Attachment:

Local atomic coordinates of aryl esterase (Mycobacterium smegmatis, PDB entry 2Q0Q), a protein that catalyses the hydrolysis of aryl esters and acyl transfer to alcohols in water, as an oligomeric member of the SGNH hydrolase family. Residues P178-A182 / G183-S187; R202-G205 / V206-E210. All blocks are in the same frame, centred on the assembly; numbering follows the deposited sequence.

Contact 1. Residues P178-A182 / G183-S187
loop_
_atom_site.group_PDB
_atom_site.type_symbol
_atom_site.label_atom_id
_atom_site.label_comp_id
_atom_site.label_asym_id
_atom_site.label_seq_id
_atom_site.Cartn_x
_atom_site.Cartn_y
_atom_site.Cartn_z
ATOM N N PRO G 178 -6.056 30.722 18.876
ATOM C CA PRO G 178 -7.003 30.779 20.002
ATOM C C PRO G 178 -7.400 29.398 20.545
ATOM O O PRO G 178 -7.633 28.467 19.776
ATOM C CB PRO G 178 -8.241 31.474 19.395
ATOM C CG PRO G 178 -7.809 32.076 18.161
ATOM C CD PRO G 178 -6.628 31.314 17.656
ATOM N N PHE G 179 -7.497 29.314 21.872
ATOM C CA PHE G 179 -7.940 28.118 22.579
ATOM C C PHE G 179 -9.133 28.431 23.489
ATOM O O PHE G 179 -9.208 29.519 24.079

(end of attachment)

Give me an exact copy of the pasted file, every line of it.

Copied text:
Local atomic coordinates of aryl esterase (Mycobacterium smegmatis, PDB entry 2Q0Q), a protein that catalyses the hydrolysis of aryl esters and acyl transfer to alcohols in water, as an oligomeric member of the SGNH hydrolase family. Residues P178-A182 / G183-S187; R202-G205 / V206-E210. All blocks are in the same frame, centred on the assembly; numbering follows the deposited sequence.

Contact 1. Residues P178-A182 / G183-S187
loop_
_atom_site.group_PDB
_atom_site.type_symbol
_atom_site.label_atom_id
_atom_site.label_comp_id
_atom_site.label_asym_id
_atom_site.label_seq_id
_atom_site.Cartn_x
_atom_site.Cartn_y
_atom_site.Cartn_z
ATOM N N PRO G 178 -6.056 30.722 18.876
ATOM C CA PRO G 178 -7.003 30.779 20.002
ATOM C C PRO G 178 -7.400 29.398 20.545
ATOM O O PRO G 178 -7.633 28.467 19.776
ATOM C CB PRO G 178 -8.241 31.474 19.395
ATOM C CG PRO G 178 -7.809 32.076 18.161
ATOM C CD PRO G 178 -6.628 31.314 17.656
ATOM N N PHE G 179 -7.497 29.314 21.872
ATOM C CA PHE G 179 -7.940 28.118 22.579
ATOM C C PHE G 179 -9.133 28.431 23.489
ATOM O O PHE G 179 -9.208 29.519 24.079